Estates & Probate

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Estates & Probate2019-12-08T20:15:44+00:00

At Klok Law, we offer simple estate planning packages for singles and couples. These documents are not just for the rich and famous, everyone needs a will regardless of much money you do, or do not, have. Ask yourself some questions:

  • Does it matter to you who gets your property when you die?
  • Does it matter to you who gets your money when you die?
  • Does it matter to you who is appointed as the guardian of your minor children if you die before they reach legal adulthood?

If you answered yes to any of these questions, you need a last will and testament. If you don’t have a will, the state decides who receives your property.

AVOIDING PROBATE2019-12-06T12:05:05+00:00

There are several ways to avoid probate. As part of your estate plan you should look into these options:

Revocable Living Trust. Upon your death, your trustee may distribute your trust property without probate.

Pay-on-Death Accounts and Registrations. You can convert your accounts to pay-on-date accounts where you list a beneficiary. Upon your death, the money goes directly to your beneficiary and does not go through probate.

Joint Tenants with Rights of Survivorship. When real property is titled as joint tenants with rights of survivorship, the property automatically transfers to the surviving owner when you die and does not go through probate.

Gifts. You can give away property while you are alive to reduce the amount of your estate and those gifts do not go through probate.

PROBATE2019-12-06T12:03:18+00:00

Many people, if not most, own some assets and/or debt at the time of their death. Upon death, assets and liabilities are transferred to the “estate” of the deceased.

If the deceased dies with a will, the will control how the estate is distributed. If the deceased dies without a will, they are considered having died intestate and the estate will be distributed according to state law. The process of closing an estate is done through the probate court system.

DURABLE POWER OF ATTORNEY FOR FINANCIAL MATTERS AND OTHER DIRECTIVES2019-12-06T12:02:37+00:00

A durable power of attorney allows you to appointment someone else to manage your finances in the even you become incapacitated or are unable to make financial decisions yourself.

The agent’s power under a durable power of attorney ends when you die. It is important that you pick someone you trust. It is also important that the person you choose to be your agent is capable of handling your financial matters and has the time and energy to do so.

DURABLE POWER OF ATTORNEY FOR HEALTHCARE2019-12-06T11:59:47+00:00

A durable power of attorney for healthcare is a legal document where you appoint someone to be your agent and in the event you are unable to make or communicate decisions about your health care, your agent can make the decisions for you.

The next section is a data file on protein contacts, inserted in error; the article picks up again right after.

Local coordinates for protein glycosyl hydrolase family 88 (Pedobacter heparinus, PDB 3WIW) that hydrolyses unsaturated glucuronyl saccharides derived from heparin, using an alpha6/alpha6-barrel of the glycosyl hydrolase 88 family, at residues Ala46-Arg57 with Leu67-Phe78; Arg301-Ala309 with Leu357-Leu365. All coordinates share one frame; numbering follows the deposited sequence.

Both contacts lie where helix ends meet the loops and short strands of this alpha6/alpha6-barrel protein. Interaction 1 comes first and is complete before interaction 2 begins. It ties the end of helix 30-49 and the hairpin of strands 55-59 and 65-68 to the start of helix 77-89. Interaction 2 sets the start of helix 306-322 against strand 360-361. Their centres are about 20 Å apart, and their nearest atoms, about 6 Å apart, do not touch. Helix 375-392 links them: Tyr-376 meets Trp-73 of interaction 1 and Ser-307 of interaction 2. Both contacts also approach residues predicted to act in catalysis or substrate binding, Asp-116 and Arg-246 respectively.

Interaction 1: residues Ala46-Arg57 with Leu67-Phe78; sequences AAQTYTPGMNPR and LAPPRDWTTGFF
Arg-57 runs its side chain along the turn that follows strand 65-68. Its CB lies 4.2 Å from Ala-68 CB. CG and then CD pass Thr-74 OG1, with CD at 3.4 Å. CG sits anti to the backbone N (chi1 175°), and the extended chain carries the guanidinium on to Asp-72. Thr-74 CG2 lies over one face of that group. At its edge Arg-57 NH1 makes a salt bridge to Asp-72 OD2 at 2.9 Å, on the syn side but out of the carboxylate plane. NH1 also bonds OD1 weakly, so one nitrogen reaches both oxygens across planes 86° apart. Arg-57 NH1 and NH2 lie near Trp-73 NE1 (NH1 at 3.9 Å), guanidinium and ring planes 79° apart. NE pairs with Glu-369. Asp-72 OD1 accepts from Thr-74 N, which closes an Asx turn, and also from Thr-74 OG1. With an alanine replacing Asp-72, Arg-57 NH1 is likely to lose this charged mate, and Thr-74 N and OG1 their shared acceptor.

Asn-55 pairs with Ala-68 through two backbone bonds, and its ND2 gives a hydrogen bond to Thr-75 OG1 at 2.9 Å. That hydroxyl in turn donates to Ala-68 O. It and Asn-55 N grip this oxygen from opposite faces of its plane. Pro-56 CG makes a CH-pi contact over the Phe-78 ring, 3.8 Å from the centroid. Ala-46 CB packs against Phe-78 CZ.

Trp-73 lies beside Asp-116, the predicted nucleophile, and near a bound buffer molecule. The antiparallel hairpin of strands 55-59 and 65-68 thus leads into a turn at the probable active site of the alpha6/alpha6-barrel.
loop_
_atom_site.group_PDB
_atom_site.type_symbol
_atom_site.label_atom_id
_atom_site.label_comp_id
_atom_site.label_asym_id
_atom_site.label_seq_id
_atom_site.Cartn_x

You may appoint one person as well as alternates if your first agent has died, is unavailable or has refused to act. This Healthcare Power of Attorney are meant to cover situations when you are not mentally competent to make decisions. You can also decide in advance if you consent to the donation of all or any of your tissue or organs for transplantation.

If you have a living will, your agent will not have authority to make any decisions where the living will applies. This document can also contain your directives regarding life-sustaining treatment and tube feeding. You have three choices:

Grant Discretion to Your Agent. You do not want your life to be prolonged nor do you want life-sustaining treatment if your agent believes the burdens of the treatment outweigh the expected benefits. Your agent will consider the relief of suffering, your personal beliefs, the expense involved and the quality as well as possible extension of your life when making decisions.

Withhold or Withdraw Treatment. You do not want your life to be prolonged and do not want life-sustaining treatment.

Maximum Treatment. You want your life to be prolonged to the greatest extent possible, within the standards of accepted medical practice, without regard to your condition, the chances you have for recovery, or the cost.

If life-sustaining treatment is withdrawn or withheld, you have a choice between the following three options:

Grant Discretion to Your Agent. You do not want your life to be prolonged by feeding if your agent believes the burdens of tube feeding outweigh the expected benefits. Your agent will consider the relief of suffering, your personal beliefs, the expense involved and the quality as well as possible extension of your life when making decisions.

Withhold or Withdraw Treatment. You do not want your life to be prolonged by tube feeding.

Maximum Treatment. You want tube feeding to the greatest extent possible, within the standards of accepted medical practice, without regard to your condition, the chances you have for recovery, or the cost.